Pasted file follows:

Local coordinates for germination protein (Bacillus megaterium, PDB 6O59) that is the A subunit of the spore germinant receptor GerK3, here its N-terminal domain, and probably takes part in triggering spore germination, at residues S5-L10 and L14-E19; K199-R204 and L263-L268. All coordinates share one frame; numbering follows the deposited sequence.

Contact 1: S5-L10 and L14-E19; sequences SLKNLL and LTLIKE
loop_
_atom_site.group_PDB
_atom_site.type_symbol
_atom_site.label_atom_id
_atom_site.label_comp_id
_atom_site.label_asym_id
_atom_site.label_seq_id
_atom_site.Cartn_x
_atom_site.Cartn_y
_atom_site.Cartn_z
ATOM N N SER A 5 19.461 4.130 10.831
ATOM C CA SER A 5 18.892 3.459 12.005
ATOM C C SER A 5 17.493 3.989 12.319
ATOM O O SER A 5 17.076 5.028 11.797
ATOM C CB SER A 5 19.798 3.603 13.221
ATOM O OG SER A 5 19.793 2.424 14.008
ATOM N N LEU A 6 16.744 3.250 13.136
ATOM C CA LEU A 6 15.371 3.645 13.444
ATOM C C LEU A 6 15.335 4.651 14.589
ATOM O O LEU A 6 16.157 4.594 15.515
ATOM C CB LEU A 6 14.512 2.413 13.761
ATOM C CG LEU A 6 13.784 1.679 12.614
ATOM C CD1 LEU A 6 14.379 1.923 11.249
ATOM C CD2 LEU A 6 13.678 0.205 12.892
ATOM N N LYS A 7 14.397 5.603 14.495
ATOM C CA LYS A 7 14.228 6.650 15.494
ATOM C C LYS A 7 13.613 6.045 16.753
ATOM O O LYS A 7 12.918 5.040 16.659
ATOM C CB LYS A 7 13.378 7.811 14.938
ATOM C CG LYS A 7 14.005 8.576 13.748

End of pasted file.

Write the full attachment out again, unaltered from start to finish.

Local coordinates for germination protein (Bacillus megaterium, PDB 6O59) that is the A subunit of the spore germinant receptor GerK3, here its N-terminal domain, and probably takes part in triggering spore germination, at residues S5-L10 and L14-E19; K199-R204 and L263-L268. All coordinates share one frame; numbering follows the deposited sequence.

Contact 1: S5-L10 and L14-E19; sequences SLKNLL and LTLIKE
loop_
_atom_site.group_PDB
_atom_site.type_symbol
_atom_site.label_atom_id
_atom_site.label_comp_id
_atom_site.label_asym_id
_atom_site.label_seq_id
_atom_site.Cartn_x
_atom_site.Cartn_y
_atom_site.Cartn_z
ATOM N N SER A 5 19.461 4.130 10.831
ATOM C CA SER A 5 18.892 3.459 12.005
ATOM C C SER A 5 17.493 3.989 12.319
ATOM O O SER A 5 17.076 5.028 11.797
ATOM C CB SER A 5 19.798 3.603 13.221
ATOM O OG SER A 5 19.793 2.424 14.008
ATOM N N LEU A 6 16.744 3.250 13.136
ATOM C CA LEU A 6 15.371 3.645 13.444
ATOM C C LEU A 6 15.335 4.651 14.589
ATOM O O LEU A 6 16.157 4.594 15.515
ATOM C CB LEU A 6 14.512 2.413 13.761
ATOM C CG LEU A 6 13.784 1.679 12.614
ATOM C CD1 LEU A 6 14.379 1.923 11.249
ATOM C CD2 LEU A 6 13.678 0.205 12.892
ATOM N N LYS A 7 14.397 5.603 14.495
ATOM C CA LYS A 7 14.228 6.650 15.494
ATOM C C LYS A 7 13.613 6.045 16.753
ATOM O O LYS A 7 12.918 5.040 16.659
ATOM C CB LYS A 7 13.378 7.811 14.938
ATOM C CG LYS A 7 14.005 8.576 13.748